An especially disabling (and potentially humorous) aspect of hearing loss is the inability to decipher speech. The poem provides several examples of garbled interpretation. In the first stanza, "the sad surrealism of the deaf" becomes "dad's a real prism of the Left, " thereby giving a verbal and visual example of the meaning of the phrase. Another illustration: "Hearing Impairment" ends with the line "I'm sorry, sir. It's a red alert!" An urgent statement that earlier in the stanza the hearing-impaired narrator has understood to mean, "a warrior is a ready flirt." [50 lines]
This is a massive study of Paris and of Notre Dame set in the fifteenth century, but written from the viewpoint of the nineteenth century. Hugo gives us not only the magnificence and the horrid secrets of the great cathedral, but the boisterous city over which it stood. Quasimodo, the legendary hunchbacked bellringer of the great church, is the title character.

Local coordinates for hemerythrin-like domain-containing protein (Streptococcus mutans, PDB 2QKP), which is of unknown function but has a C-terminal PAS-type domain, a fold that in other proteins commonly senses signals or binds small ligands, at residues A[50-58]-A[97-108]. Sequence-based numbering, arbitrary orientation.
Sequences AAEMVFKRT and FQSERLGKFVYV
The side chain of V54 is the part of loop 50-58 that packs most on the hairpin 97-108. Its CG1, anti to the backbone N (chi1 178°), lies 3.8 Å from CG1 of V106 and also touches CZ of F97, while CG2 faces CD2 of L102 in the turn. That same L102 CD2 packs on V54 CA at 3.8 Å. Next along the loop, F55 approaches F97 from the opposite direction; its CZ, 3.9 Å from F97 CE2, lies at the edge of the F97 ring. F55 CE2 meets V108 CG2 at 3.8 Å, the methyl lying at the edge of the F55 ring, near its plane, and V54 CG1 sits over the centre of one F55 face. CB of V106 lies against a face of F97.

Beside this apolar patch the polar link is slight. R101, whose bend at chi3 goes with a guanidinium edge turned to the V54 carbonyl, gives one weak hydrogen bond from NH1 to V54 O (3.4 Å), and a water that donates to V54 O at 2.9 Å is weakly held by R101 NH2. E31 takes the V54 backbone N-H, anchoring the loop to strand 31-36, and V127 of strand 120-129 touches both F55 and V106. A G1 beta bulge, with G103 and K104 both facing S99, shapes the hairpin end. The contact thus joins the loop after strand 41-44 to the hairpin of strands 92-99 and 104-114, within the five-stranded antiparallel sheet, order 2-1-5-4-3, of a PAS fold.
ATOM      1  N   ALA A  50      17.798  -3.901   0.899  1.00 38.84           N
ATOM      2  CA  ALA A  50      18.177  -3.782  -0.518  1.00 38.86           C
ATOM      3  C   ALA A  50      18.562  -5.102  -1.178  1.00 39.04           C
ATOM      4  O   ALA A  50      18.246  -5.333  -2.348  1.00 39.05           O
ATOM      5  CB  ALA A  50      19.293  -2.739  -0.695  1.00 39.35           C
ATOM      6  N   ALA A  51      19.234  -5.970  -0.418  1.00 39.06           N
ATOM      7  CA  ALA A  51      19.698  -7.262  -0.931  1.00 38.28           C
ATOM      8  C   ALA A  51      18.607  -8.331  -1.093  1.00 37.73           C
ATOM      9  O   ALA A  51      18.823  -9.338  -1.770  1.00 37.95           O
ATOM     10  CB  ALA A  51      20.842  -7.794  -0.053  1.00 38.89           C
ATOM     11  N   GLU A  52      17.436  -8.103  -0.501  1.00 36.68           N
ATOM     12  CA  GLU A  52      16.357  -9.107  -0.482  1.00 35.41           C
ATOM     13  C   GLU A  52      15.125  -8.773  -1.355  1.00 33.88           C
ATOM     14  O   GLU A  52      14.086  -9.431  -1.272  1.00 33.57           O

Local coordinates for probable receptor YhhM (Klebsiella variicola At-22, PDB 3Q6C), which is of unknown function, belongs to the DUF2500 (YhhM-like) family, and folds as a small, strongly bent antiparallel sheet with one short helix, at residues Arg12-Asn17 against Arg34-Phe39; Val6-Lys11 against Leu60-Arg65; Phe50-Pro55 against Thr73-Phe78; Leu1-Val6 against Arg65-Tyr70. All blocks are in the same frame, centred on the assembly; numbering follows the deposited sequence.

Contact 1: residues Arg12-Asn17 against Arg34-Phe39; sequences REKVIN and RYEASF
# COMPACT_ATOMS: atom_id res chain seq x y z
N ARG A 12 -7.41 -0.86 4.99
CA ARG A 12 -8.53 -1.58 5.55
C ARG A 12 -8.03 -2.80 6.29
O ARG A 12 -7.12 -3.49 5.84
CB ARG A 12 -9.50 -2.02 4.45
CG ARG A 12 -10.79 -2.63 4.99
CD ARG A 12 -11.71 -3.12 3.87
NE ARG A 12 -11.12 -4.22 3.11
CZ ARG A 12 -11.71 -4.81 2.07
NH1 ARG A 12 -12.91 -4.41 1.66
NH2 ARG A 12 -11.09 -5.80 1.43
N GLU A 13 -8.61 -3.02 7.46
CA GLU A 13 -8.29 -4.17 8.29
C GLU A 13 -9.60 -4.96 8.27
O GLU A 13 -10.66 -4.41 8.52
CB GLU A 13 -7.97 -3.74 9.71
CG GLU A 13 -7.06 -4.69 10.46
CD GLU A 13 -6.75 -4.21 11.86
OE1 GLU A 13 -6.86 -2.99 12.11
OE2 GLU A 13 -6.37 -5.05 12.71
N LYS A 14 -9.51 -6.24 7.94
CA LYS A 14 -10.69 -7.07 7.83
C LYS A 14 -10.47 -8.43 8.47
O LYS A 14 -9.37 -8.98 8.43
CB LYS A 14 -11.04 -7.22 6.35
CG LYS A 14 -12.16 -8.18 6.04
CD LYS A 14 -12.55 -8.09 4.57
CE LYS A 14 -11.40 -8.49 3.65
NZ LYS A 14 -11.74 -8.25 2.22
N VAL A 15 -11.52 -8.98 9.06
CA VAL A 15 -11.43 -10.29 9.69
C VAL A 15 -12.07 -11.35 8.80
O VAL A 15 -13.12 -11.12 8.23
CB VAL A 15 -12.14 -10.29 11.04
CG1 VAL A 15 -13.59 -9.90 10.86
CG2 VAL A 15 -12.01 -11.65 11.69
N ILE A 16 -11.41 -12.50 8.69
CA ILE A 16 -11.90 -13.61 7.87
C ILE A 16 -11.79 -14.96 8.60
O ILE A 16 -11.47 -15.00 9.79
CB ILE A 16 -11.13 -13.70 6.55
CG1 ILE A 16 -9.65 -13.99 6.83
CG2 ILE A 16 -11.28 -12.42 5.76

But the reader is also treated to a small group of individuals, including a high-ranking priest, a beautiful dancing street entertainer, a soldier of fortune, an itinerant poet, and a grieving mother whose lives are intricately woven together in the often painful plot line. The author, obviously deeply entrenched in the history of his city, gives his readers a dense, sometimes chaotic, trip through medieval Paris in all of its allure and its sordidness as his carefully crafted characters come together and gradually destroy one another and/or themselves.
Doctor Marigold, named for the man who delivered him, is a "cheap-jack" who hawks sundries from a traveling cart he inhabits with his wife and his daughter Sophy. The mother beats Sophy, but Marigold, feeling powerless, does nothing to stop her. When the child dies of a fever, her guilt-wracked mother commits suicide.
Doctor Marigold's lonely fortunes reverse when he adopts a deaf and mute girl whose mother is dead and whose stepfather, owner of a traveling circus, beats her. Marigold acquires the child for three pair of braces (suspenders), names her Sophy, invents his own system of sign language to teach her to read and converse with him, and finally sends her to a "deaf-and-dumb establishment" in London to complete her education.
When Sophy falls in love with another student, her father encourages her marriage, while feeling it as a terrible loss. Sophy writes him of her baby's birth and of her fear that the child will be deaf. The story culminates in Sophy's return and Doctor Marigold's realization that his granddaughter can hear.